I’m Deedi.

Thanks for visiting my little slice of the internet. I’m so glad you’re here.

Let's be friends.

Where the Crawdads Sing

Where the Crawdads Sing

For years, rumors of the "Marsh Girl" have haunted Barkley Cove, a quiet town on the North Carolina coast. She's barefoot and wild; unfit for polite society. So in late 1969, when handsome Chase Andrews is found dead, the locals immediately suspect Kya Clark.

But Kya is not what they say. Abandoned at age ten, she has survived on her own in the marsh that she calls home. A born naturalist with just one day of school, she takes life lessons from the land, learning from the false signals of fireflies the real way of this world. But while she could have lived in solitude forever, the time comes when she yearns to be touched and loved. Drawn to two young men from town, who are each intrigued by her wild beauty, Kya opens herself to a new and startling world — until the unthinkable happens.

Author: Delia Owens | Publisher: G.P. Putnam’s Sons

Goodreads | IndieBound (buy local!) | Amazon | Barnes & Noble

Rating: 4 / 5

“And just at that second, the wind picked up, and thousands upon thousands of yellow sycamore leaves broke from their life support and streamed across the sky. Autumn leaves don’t fall; they fly. They take their time and wander on this, their only chance to soar. Reflecting sunlight, they swirled and sailed and fluttered on the wind drafts.”

I’m a little late to the party on this book, but similarly to everyone else in the world, I thought Where the Crawdads Sing was beautiful, heartbreaking, and entirely worth reading. Delia Owens writes prose that cuts to the quick, leaves you aching for her characters, and opens your eyes just a little bit more.

The main character of the story is Kya. When she was a young child, her mother packed a back and left their unhappy home in the marshlands of North Carolina, fleeing a PTSD-suffering abusive husband. Shortly after, Kya’s older siblings all left as well. A few years later, her father left, too, and she lived in the marsh by herself from then on. She never went to school, she hunted for mussels to sell so that she could eat, and she hid from anyone who came near. The marsh became her mother and she fell head over heels in love with the animals, the nature, and the water.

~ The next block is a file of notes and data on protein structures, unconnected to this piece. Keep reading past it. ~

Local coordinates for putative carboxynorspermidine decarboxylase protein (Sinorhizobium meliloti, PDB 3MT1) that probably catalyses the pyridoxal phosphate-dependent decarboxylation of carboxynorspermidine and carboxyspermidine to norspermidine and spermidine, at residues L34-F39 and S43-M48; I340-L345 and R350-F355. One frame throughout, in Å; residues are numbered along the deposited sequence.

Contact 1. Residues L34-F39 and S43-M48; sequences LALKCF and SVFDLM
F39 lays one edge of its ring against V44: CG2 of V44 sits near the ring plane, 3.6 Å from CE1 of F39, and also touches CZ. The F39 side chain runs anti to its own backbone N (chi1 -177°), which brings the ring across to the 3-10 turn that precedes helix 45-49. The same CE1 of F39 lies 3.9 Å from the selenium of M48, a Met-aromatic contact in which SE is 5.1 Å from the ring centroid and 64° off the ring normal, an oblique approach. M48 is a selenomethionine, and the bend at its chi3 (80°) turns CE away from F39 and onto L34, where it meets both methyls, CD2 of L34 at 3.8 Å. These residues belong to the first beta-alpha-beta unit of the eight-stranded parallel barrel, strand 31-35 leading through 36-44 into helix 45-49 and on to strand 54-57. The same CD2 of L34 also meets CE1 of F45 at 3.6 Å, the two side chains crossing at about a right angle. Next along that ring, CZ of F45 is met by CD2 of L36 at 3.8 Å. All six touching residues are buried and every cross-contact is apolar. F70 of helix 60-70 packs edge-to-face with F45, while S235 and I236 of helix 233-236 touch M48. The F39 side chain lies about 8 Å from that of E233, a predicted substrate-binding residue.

That is, except for a boy who came and taught her to read. They fell in young love, but then he went to college. In his wake came Chase Andrews, who was drawn to her but also lived a playboy double life. Throughout this narrative, chapters jump forward in time to a few years later, when Chase Andrews was found dead. What happened to him?

One thing that I found really noteworthy about Kya’s story is how many times she needed to heal from the same wounds. She would accept that her mother is gone (or whatever heartbreak), and then need to re-accept it and re-accept it again. And I think that’s just so true to life.

I took a star off my review here because (controversial opinion) I didn’t love the ending. It’s hard to explain without spoilers, but I just think that Owens could have made some uncomfortable but brave choices that would have helped the book mean even more than it does in its current state. If you’ve read it, message me on Instagram and let’s talk about it.

Because Internet: Understanding the New Rules of Language

Because Internet: Understanding the New Rules of Language

Survive and Resist: The Definitive Guide to Dystopian Politics

Survive and Resist: The Definitive Guide to Dystopian Politics